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Concerns over winning ugly take away from Capitals’ positive results
Question of the Day
TAMPA, Fla. — After some games, Washington Capitals coach Adam Oates can see more “holes” in his team’s game on film than are obvious from behind the bench. A 5-0 win over the weekend against the Florida Panthers was a good example of the result covering up a plethora of mistakes.
Needing a furious, third-period comeback to beat those same lowly Panthers on Tuesday made it a bit easier to identify the problems. As emotional and necessary as the victory was, falling into that same pattern again could have disastrous results.
“That’s a game we’re far from happy with,” goaltender Braden Holtby said. “[If] we play like that against one of the top teams, it’s real ugly.”
One of the top teams such as Thursday’s opponent, the Tampa Bay Lightning, who clobbered the Caps here in the season opener. The Caps’ four wins so far this season have come against opponents with a combined record of 15-21-4, while the Lightning are 5-1-1 at home.
So even though the Caps were loose and relaxed Wednesday during and after practice, they recognized it was a time for refocusing on the task at hand and the problems that must be fixed.
“We need to clean up a lot of areas,” right wing Troy Brouwer said. “Even though we were able to battle out a win, it’s not exactly a pretty one, it’s not exactly how we wanted to do it. Today was making sure we’re crisp in our breakouts, making sure we’re crisp in our forechecks. Just things like that, trying to clean things up.”
That happened in a video session in which the Caps “combed through that game real in-depth,” forward Matt Hendricks said.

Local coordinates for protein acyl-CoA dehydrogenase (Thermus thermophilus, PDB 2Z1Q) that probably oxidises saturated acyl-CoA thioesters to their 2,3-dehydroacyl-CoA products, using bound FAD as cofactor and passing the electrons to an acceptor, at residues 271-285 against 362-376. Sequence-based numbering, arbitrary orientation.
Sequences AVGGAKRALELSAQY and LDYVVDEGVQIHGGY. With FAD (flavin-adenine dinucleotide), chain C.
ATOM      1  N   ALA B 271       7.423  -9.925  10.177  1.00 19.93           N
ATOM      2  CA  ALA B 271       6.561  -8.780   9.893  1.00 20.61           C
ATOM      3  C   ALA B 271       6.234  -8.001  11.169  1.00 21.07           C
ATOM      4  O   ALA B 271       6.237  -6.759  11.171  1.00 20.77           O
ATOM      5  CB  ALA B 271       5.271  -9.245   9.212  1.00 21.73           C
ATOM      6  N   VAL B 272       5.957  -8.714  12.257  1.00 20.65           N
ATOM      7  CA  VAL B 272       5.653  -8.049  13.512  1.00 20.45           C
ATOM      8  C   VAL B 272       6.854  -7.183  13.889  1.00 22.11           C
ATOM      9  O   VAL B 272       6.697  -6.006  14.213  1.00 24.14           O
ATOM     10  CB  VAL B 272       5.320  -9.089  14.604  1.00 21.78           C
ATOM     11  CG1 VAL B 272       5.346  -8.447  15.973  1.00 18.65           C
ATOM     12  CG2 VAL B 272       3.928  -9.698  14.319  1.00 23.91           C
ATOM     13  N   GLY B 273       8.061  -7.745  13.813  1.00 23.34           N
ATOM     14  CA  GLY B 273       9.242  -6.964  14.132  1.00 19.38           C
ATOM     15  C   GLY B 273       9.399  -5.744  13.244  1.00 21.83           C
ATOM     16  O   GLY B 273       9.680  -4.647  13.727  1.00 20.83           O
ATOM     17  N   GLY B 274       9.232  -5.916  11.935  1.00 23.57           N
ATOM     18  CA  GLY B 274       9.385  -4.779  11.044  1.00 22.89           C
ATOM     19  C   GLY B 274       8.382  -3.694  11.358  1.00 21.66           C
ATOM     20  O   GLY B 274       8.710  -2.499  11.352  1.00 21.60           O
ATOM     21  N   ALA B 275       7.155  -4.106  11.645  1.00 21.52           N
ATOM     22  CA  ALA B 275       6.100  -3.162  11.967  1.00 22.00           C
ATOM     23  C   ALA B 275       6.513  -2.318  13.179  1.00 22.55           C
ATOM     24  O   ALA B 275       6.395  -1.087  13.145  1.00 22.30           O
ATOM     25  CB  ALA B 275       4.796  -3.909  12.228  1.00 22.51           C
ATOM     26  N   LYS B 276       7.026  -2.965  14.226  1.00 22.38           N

“We went through our errors and went through some of the positive things,” Hendricks said. “There were a lot of things that we got away from that made us successful two games ago against Florida. We kind of allowed them to maintain pressure on us in our zone, we weren’t getting pucks out when we needed to, we were trying to make plays that weren’t really there.”
Knowing that pattern won’t fly against the Lightning forced the Caps to deal with those issues in practice. Oates had players working on clearing the defensive zone, something that directly led to two Panthers goals Tuesday night. The purpose, he said, is for players to get used to putting the puck in the right place at the right time.
On too many occasions Tuesday and throughout the first 13 games, Caps players haven’t been in the right place, especially in the defensive zone.
“The hard part, I think, is when a team ends up with sustained pressure for 40 seconds, a minute in your zone,” defenseman Karl Alzner said. “Everybody wants to be the guy to kind of get the puck out or do whatever you can to stop them from getting to the net, and then we start to get out of position a little bit. And with what we’re doing, you can’t get out of position because it compromises everybody.”
While the Caps have started to play more of what Oates calls “correct hockey,” they wander off the path sometimes, especially when they’re behind. Straying from the system is the last thing players need when they’re trying to find some consistency.
“When we play more positionally sound, when we’re communicating instead of going to areas and wasting energy, if we allow our system to do the work for us, it actually benefits us,” Hendricks said. “I think when we get away from that, that’s when we have breakdowns because our system is all about relying on the guy next to you, having the belief that your partner, whether it be a forward, defenseman or a goaltender, that your teammate’s going to be there where you need him to be at that time.”
Sometimes, goals are just going to go in. But in spite of forward Eric Fehr’s nostalgia that Tuesday night’s comeback reminded him of the “old Caps,” this isn’t the same group that could overcome any deficit without fear. If Saturday’s blowout of the Panthers was a blueprint for how to win under Oates, Tuesday was an example of getting two points in the wrong way.
“I think we play good hockey, but we make lots of mistakes in our zone especially when we’re losing the puck on the blue line,” captain Alex Ovechkin said. “So it’s kind of [a] situation when you have to fight through it.”
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